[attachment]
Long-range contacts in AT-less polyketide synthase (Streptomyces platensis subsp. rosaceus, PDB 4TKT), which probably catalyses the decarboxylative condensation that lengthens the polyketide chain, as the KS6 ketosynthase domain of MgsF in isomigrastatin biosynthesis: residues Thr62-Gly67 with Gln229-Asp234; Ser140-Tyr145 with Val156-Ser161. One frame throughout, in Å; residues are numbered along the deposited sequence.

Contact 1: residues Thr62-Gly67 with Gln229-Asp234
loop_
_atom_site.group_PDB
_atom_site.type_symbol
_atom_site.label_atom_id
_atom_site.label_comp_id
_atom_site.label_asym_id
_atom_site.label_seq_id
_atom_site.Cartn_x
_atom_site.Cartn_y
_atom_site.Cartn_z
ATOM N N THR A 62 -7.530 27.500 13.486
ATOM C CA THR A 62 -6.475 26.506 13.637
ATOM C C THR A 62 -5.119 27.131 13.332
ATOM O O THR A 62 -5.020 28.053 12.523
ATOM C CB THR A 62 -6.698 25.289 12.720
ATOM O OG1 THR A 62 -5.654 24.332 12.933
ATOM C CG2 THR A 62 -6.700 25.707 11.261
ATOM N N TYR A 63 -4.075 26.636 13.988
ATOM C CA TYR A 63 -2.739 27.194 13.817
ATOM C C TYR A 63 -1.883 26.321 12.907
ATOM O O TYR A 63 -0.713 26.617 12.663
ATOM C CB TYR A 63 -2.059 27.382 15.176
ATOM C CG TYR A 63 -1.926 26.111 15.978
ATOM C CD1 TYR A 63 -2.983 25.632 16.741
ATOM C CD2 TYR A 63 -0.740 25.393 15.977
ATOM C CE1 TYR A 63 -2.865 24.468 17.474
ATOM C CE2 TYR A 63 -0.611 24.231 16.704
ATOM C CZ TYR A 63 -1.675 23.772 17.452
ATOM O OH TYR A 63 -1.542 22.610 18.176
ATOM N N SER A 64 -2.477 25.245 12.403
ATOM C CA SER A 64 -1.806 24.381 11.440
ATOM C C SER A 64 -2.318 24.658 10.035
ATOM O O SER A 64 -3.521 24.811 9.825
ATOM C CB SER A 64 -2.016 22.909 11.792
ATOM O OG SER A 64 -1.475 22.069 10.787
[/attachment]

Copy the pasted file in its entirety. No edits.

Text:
Long-range contacts in AT-less polyketide synthase (Streptomyces platensis subsp. rosaceus, PDB 4TKT), which probably catalyses the decarboxylative condensation that lengthens the polyketide chain, as the KS6 ketosynthase domain of MgsF in isomigrastatin biosynthesis: residues Thr62-Gly67 with Gln229-Asp234; Ser140-Tyr145 with Val156-Ser161. One frame throughout, in Å; residues are numbered along the deposited sequence.

Contact 1: residues Thr62-Gly67 with Gln229-Asp234
loop_
_atom_site.group_PDB
_atom_site.type_symbol
_atom_site.label_atom_id
_atom_site.label_comp_id
_atom_site.label_asym_id
_atom_site.label_seq_id
_atom_site.Cartn_x
_atom_site.Cartn_y
_atom_site.Cartn_z
ATOM N N THR A 62 -7.530 27.500 13.486
ATOM C CA THR A 62 -6.475 26.506 13.637
ATOM C C THR A 62 -5.119 27.131 13.332
ATOM O O THR A 62 -5.020 28.053 12.523
ATOM C CB THR A 62 -6.698 25.289 12.720
ATOM O OG1 THR A 62 -5.654 24.332 12.933
ATOM C CG2 THR A 62 -6.700 25.707 11.261
ATOM N N TYR A 63 -4.075 26.636 13.988
ATOM C CA TYR A 63 -2.739 27.194 13.817
ATOM C C TYR A 63 -1.883 26.321 12.907
ATOM O O TYR A 63 -0.713 26.617 12.663
ATOM C CB TYR A 63 -2.059 27.382 15.176
ATOM C CG TYR A 63 -1.926 26.111 15.978
ATOM C CD1 TYR A 63 -2.983 25.632 16.741
ATOM C CD2 TYR A 63 -0.740 25.393 15.977
ATOM C CE1 TYR A 63 -2.865 24.468 17.474
ATOM C CE2 TYR A 63 -0.611 24.231 16.704
ATOM C CZ TYR A 63 -1.675 23.772 17.452
ATOM O OH TYR A 63 -1.542 22.610 18.176
ATOM N N SER A 64 -2.477 25.245 12.403
ATOM C CA SER A 64 -1.806 24.381 11.440
ATOM C C SER A 64 -2.318 24.658 10.035
ATOM O O SER A 64 -3.521 24.811 9.825
ATOM C CB SER A 64 -2.016 22.909 11.792
ATOM O OG SER A 64 -1.475 22.069 10.787